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Oso Flaco Lake

Two of the most interesting wildflower areas this dry, dry spring have been places with large sandy areas — Burton Mesa and Oso Flaco Lake, although not all parts of Oso Flaco Lake dunes have abundant plant growth. But like Burton Mesa, Oso Flaco Lake is  a good place to exercise both mind and body  – three hours of walking through sand is good leg workout, while there are many animals and plants to make it very interesting.

For more details on the great variety of things to see at Oso Flaco Lake, an excerpt from Wikipedia is provided below. Some of the cutest creatures were the recently fledged Tree and Barn Swallows, that were zipping all over the lake – and sometimes walked along the railing of the boardwalk, or rested on the crossbeams or vegetation under the boardwalk out of sight. I leaned way over the side, slowly and carefully, to photograph the Barn Swallows, and waited for the reeds moving back and forth under the walkway to come into view.

Many plants also flower in summer and fall; and many birds visit the lake. Some breed there in spring; others stop off on migration in fall and spring. Oso Flaco Lake is interesting for most of the year.

 

The Guadalupe-Nipomo Dunes were formed by a combination of factors including beach sand which was blown inland by the wind and the Santa Maria River which brought sediment to the coast. Dune-building began 18,000 years ago with the Nipomo and Orcutt Mesas. This Dune System has the highest dunes on the entire western coastline of the United States. Among these, Mussel Rock Dune is the highest, measuring approximately 500 feet (150 m). Another rare geographic treasure is Oso Flaco Lake, a freshwater lake located amid the Dunes.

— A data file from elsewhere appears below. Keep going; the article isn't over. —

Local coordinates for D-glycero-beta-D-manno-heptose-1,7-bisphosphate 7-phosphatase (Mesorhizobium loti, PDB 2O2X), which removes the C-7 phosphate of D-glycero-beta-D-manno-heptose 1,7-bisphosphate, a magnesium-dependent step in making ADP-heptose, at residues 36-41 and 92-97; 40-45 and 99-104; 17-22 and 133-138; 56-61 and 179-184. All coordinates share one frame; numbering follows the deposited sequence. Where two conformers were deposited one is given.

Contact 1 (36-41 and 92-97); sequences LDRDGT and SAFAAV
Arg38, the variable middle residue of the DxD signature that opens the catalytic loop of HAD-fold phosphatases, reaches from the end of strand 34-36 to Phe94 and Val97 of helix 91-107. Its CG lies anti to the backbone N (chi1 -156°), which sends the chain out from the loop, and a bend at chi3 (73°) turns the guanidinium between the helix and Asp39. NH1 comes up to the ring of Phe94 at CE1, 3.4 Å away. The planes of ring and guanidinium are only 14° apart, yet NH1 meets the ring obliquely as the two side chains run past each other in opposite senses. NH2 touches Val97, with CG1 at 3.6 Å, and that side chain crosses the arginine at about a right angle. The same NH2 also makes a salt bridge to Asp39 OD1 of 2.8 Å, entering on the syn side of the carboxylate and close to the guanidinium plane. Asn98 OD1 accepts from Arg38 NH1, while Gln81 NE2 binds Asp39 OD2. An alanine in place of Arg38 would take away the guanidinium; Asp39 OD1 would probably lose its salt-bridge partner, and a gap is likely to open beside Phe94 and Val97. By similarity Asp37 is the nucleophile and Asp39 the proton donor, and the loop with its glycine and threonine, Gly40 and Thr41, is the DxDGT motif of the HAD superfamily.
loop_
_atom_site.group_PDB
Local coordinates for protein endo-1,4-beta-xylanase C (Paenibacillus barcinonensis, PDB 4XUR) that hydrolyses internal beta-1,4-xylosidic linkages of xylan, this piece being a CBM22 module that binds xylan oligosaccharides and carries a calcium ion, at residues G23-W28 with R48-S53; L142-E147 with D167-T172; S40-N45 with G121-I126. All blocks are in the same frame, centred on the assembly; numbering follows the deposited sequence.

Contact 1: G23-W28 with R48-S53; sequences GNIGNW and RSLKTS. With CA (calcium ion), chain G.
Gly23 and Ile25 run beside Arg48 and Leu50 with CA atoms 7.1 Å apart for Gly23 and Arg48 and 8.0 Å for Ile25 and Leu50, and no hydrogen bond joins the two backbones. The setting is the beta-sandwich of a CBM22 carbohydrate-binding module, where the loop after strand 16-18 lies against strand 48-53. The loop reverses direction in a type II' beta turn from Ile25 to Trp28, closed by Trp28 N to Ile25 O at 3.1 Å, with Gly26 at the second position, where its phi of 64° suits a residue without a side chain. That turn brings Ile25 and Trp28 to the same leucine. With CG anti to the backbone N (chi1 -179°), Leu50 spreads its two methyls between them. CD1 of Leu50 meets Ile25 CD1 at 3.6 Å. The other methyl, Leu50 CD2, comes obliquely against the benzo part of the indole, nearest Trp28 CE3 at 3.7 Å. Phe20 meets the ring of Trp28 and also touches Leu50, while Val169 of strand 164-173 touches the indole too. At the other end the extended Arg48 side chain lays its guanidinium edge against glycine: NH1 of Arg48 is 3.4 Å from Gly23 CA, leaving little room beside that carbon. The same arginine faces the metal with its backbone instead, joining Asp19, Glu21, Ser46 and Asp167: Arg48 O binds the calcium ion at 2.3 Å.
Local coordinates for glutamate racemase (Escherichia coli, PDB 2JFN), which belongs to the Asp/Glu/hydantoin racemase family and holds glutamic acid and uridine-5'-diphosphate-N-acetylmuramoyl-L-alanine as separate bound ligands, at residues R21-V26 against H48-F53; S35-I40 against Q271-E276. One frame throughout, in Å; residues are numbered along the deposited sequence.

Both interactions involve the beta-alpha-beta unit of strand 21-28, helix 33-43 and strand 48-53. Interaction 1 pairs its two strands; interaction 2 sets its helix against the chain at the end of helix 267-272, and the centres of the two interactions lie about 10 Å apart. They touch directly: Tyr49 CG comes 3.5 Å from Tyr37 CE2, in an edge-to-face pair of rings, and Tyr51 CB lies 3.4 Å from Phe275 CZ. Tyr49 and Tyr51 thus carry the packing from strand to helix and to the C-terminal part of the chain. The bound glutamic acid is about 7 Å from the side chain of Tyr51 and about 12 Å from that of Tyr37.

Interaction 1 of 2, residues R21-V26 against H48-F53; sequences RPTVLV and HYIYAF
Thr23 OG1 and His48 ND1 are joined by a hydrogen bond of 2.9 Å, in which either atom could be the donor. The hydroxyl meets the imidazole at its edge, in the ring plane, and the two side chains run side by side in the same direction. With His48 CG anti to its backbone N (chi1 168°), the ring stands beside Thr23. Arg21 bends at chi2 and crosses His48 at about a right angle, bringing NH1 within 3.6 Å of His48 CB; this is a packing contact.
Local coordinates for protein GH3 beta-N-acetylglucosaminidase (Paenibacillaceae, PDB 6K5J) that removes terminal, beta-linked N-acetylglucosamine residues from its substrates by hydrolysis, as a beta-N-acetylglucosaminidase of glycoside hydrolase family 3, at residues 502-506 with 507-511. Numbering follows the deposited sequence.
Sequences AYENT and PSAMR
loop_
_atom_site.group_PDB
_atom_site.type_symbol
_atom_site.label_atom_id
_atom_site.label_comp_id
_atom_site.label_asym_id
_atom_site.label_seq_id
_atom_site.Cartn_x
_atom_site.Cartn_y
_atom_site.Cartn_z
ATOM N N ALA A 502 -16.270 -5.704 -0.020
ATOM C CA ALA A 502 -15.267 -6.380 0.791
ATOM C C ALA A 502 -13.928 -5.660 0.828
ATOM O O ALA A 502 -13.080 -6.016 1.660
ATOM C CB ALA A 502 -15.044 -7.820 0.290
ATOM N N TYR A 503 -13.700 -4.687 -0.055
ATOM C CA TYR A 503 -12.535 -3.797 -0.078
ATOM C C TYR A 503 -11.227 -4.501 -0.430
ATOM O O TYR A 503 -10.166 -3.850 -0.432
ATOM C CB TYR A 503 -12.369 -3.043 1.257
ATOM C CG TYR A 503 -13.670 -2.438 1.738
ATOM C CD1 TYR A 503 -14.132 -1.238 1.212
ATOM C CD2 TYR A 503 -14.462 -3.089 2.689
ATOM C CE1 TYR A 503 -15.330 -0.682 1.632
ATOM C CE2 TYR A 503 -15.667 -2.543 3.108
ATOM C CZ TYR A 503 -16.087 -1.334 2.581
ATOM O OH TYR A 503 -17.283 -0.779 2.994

Even though the Guadalupe-Nipomo Dunes consist of moving sand with extremely low moisture that is seemingly deprived of nutrients, it is home to a variety of flora and fauna. There are at least 18 endangered species of plants living in the Dunes.

The dunes are separated into uplands and wetlands habitats. Uplands include the fore dunes, back dunes, and sandy beaches. The fore dunes begin at the high tide line, where only low growing plants with deep root systems (such as sand verbena) can live. The strong winds, salt spray, and massive amounts of sand make this area uninhabitable for other types of plants. The back dunes, just behind the fore dunes, are stabilized and covered with plants. The back dunes are dominated by shrub species like mock heather, dune lupine, coastal buckwheat, and blochman’s senecio. The sandy beaches are a harsh environment with no plants able to survive there. The wetlands include the areas that contain water: salt marshes, fresh and brackish-water marshes, swamps, and mudflats. Plants that live there are adapted to dynamic environmental conditions including high salinity concentration and extreme temperatures.

Weeds have been introduced into the Dunes environment both purposefully and accidentally and threaten the native plant life. Various native plants are being choked out by invasive species like European beach grass.

Many species of animals can be found among the dunes. Over 200 species of birds live there, such as the western snowy plover, American peregrine falcon, California brown pelican, and California least tern. Other animals also depend on the dunes such as the california red-legged frog, coast garter snake, deer, black bear, bobcats, and mountain lions. Beetles, butterflies, lizards, saltwater and freshwater fish inhabit the dunes as well.

Oceano Dunes Plant List